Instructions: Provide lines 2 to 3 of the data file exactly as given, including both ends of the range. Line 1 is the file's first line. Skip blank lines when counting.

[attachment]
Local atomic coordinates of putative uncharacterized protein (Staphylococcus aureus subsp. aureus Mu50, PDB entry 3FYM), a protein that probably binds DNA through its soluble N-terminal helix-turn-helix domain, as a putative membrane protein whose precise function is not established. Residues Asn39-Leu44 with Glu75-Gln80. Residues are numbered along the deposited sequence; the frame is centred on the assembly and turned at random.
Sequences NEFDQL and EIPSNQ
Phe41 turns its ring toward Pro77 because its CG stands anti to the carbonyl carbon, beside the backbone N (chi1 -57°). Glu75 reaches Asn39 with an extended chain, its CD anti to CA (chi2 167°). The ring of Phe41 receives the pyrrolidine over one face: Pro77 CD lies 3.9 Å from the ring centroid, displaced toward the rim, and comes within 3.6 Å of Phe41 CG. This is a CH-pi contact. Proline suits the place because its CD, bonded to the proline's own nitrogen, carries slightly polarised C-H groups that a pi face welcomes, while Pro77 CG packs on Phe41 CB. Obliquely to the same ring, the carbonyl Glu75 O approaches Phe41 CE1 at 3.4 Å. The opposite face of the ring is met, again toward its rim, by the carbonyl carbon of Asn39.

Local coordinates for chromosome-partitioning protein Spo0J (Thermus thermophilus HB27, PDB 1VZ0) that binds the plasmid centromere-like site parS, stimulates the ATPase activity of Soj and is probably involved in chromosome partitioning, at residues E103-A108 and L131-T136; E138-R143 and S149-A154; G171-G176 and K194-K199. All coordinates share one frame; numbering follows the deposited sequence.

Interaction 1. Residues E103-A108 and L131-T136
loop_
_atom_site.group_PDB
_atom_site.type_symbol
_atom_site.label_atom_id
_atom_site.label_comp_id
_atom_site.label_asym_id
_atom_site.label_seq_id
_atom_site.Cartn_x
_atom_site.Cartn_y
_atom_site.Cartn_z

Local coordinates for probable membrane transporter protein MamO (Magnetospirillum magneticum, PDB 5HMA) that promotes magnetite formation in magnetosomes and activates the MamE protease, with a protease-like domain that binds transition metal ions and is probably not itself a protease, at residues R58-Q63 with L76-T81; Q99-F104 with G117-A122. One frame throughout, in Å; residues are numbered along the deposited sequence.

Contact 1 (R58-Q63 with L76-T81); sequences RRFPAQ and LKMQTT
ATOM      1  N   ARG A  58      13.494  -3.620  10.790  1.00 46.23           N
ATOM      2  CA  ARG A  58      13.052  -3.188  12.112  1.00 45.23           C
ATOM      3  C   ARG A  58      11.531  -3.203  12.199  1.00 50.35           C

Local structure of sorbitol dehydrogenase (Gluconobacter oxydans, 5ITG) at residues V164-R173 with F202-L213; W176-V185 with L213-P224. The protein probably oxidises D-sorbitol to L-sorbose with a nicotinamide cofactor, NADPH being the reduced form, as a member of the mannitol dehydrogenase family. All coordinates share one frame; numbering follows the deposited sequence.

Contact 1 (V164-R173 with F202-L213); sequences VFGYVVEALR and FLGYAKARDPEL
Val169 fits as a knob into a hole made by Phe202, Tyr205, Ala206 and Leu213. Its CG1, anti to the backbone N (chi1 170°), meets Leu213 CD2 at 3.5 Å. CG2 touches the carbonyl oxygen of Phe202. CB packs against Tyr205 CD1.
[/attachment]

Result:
Sequences NEFDQL and EIPSNQ
Phe41 turns its ring toward Pro77 because its CG stands anti to the carbonyl carbon, beside the backbone N (chi1 -57°). Glu75 reaches Asn39 with an extended chain, its CD anti to CA (chi2 167°). The ring of Phe41 receives the pyrrolidine over one face: Pro77 CD lies 3.9 Å from the ring centroid, displaced toward the rim, and comes within 3.6 Å of Phe41 CG. This is a CH-pi contact. Proline suits the place because its CD, bonded to the proline's own nitrogen, carries slightly polarised C-H groups that a pi face welcomes, while Pro77 CG packs on Phe41 CB. Obliquely to the same ring, the carbonyl Glu75 O approaches Phe41 CE1 at 3.4 Å. The opposite face of the ring is met, again toward its rim, by the carbonyl carbon of Asn39.